Jordan is the perfect introduction to people who are visiting the Middle East for the first time. It offers the perfect balance between the cultural and traditional aspects of this region with its modern side. Not only is it loaded with all modern luxuries, but it still retains its traditional Jordanian culture.
Most of the travellers from around the world visit Jordan for the marvels of Petra and the beautiful landscapes of Wadi Rum. Due to this, Amman is just considered to be a landing place and a starting point to start a Jordan vacation.
But not many people realize that Amman is filled with a large number of architectural and historical landmarks that are definitely worth a visit. The capital city of Amman deserved at least 3 days of your time.
These 2 days in Jordan will be filled with exploring well-loved historical sites, cafes, restaurants serving delicious Jordanian cuisine, panoramic views of the area and culture-filled hotspots. Without so much to see and do, you will be left wanting much more. This itinerary can also be reused as a weekend in Jordan itinerary.
With family and food as an integral part of the local culture, you will be overwhelmed with the hospitality you receive here, which will make you want to visit over and over again.
Using the map of Amman, you can explore all the days and stops.
Let’s kick off our first day in the gorgeous town of Amman with exploring the city and all its marvels. We will explore both the historical sites of the city as well as its modern counterparts.
We will explore the Amman Citadel, Umayyad Palace Complex, Temple of Hercules and other archaeological marvels of the city. Not only this, but we will also visit the Rainbow Street depicting the modern part of the city and spend some time exploring this part of Amman as well.
Jordanian cuisine is also an essential part of the city’s culture and must not be missed.
What better way to start off your first day in Amman than sampling the local cuisine along with sipping on a delicious cup of gahweh (Arabic coffee) or Shai (tea). Luckily, the city of Amman is filled with numerous excellent cafes and breakfast places.
To fuel your body for your first day of exploring Amman, head over to the legendary Hashem Restaurant in Downtown Amman. This restaurant has been serving authentic cuisines from the region for over 60 years.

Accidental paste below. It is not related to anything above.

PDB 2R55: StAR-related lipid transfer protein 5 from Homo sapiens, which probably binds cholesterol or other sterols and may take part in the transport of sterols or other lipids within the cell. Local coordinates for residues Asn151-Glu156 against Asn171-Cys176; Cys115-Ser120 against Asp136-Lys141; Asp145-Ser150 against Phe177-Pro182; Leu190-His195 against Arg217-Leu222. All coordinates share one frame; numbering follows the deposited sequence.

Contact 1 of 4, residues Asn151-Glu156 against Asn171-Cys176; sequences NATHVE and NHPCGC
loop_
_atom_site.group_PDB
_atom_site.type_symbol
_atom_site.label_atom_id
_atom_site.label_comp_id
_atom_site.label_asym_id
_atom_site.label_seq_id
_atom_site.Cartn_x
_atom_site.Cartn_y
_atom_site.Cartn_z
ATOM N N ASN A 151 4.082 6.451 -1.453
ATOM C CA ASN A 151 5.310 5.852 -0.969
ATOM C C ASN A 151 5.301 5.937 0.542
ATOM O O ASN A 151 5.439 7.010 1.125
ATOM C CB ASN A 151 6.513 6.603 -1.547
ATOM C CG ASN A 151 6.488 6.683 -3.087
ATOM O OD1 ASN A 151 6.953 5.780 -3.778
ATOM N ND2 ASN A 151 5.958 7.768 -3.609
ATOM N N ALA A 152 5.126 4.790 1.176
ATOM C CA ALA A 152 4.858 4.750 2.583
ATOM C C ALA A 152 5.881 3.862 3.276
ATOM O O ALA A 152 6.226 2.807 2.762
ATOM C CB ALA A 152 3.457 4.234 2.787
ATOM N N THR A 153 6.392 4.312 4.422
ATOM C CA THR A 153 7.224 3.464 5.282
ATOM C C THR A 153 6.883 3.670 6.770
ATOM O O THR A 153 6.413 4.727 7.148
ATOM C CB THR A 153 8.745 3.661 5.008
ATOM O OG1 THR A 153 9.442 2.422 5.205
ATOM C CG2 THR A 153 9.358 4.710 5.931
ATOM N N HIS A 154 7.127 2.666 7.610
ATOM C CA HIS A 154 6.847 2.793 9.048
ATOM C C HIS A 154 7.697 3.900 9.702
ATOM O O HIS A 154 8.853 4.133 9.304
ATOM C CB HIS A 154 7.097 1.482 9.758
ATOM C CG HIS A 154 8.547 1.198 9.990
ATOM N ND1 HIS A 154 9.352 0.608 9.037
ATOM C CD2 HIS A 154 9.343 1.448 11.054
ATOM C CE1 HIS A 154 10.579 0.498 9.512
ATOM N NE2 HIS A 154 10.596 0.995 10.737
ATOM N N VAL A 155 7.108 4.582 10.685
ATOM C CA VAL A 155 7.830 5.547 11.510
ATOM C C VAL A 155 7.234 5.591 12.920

For the perfect start to the day, try their stuffed falafel with sumac and onions tucked within and topped with sesame seeds. You must also try their garlicky muttabal – a puree made from roasted Aubergine and their silky hummus accompanied by fresh Arabic bread.
In the morning of your Amman itinerary, get acquainted with a bit of Jordanian history in the old Downtown area. It’s not only Petra that holds the country’s architectural gems!
After breakfast, we’ll kick start our day of exploration from the Amman Nymphaneum. This is an ancient fountain excavated from the ruins of the city in the 90s. The restorations for the fountain continue even today.
Though at present there are just a few alcoves and columns to see here, it is quite evident how magnificent the fountain must have been during its prime years. It is believed to have been comprised of a pool measuring 600 square meters long and 3 meters deep.
Next, take a short walk for about 10 minutes to reach the Roman Theatre. This is a well-preserved theatre from the 2nd century AD. It has the capacity to seat about 6000 people.
Nested in the heart of Amman, the Roman Theatre looks really interesting. You can take your time to walk up and down the entire theatre, climbing the steep steps and clicking pictures in the different royal seats strategically placed all over.
One of the best amongst the historical sites of Amman, the Roman Theatre can be entered for a small fee of 2 JD. However, if you hold an Amman Pass, you can enter the site for free.
After exploring the Roman Theatre, get ready for a steep uphill walk for about 15 minutes to reach Amman Citadel.
Perched on top of a historically-important hill, the Citadel was occupied with different civilizations throughout its existence from Roman to Ummayad and Byzantine empires. Currently, it is home to some of the best archaeological wonders in the area.
At present, the top highlights are the Temple of Hercules and Ummayad Palace. Though only a few pillars from the original structure remain now, it is still a sight to behold.
Even if you are not a fan of history, the panoramic views that you will get from the top of the Citadel will make your visit completely worthwhile. Spare a minimum of 45 minutes to 1 hour for visiting the Citadel.
After exploring the Citadel, walk down a bit on the opposite side of the hill to reach Downtown Amman. After all this walking, you will have worked up quite an appetite. So now it is time to get some nourishment at Al Quds.